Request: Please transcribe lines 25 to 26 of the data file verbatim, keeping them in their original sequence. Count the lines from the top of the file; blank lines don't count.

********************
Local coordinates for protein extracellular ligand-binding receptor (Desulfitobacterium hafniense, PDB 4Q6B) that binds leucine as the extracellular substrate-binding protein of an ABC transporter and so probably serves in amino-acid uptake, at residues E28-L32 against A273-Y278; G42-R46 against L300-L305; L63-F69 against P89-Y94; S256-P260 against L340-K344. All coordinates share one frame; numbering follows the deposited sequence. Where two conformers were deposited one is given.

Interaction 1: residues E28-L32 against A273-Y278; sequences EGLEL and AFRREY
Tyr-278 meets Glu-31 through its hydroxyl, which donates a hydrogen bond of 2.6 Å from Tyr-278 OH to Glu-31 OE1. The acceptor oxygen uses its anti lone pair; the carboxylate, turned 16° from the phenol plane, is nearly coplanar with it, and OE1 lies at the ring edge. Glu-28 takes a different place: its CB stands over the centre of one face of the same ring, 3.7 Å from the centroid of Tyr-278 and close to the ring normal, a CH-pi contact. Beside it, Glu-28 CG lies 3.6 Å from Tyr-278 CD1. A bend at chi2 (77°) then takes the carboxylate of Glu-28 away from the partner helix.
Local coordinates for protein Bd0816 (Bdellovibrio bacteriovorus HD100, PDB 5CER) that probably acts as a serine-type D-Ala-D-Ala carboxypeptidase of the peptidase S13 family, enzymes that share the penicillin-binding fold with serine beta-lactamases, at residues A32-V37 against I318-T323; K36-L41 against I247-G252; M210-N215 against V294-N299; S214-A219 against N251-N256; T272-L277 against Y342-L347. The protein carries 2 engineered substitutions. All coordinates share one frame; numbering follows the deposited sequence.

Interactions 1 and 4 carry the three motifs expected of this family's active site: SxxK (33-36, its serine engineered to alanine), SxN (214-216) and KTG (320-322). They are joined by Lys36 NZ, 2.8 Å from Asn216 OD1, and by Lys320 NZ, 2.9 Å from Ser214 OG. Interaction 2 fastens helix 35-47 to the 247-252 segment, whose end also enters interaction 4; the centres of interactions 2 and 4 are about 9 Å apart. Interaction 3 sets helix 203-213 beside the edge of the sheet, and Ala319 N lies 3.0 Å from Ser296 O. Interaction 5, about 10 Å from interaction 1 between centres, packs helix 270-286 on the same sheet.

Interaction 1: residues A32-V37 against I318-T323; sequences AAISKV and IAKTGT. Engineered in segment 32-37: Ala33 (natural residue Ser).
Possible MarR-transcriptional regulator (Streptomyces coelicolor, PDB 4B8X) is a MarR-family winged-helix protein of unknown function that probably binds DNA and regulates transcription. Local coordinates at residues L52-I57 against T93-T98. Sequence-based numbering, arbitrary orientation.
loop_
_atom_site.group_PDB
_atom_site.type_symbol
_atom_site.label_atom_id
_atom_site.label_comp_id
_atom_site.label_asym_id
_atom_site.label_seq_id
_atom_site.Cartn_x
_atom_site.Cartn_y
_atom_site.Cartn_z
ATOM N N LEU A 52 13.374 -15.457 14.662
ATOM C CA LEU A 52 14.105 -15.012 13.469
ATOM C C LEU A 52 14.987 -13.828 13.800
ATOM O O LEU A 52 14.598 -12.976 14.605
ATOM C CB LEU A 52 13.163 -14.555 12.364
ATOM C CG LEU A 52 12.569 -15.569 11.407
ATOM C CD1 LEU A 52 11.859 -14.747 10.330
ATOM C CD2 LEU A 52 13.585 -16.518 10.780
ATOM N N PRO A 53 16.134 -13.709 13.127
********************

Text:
ATOM C CD2 LEU A 52 13.585 -16.518 10.780
ATOM N N PRO A 53 16.134 -13.709 13.127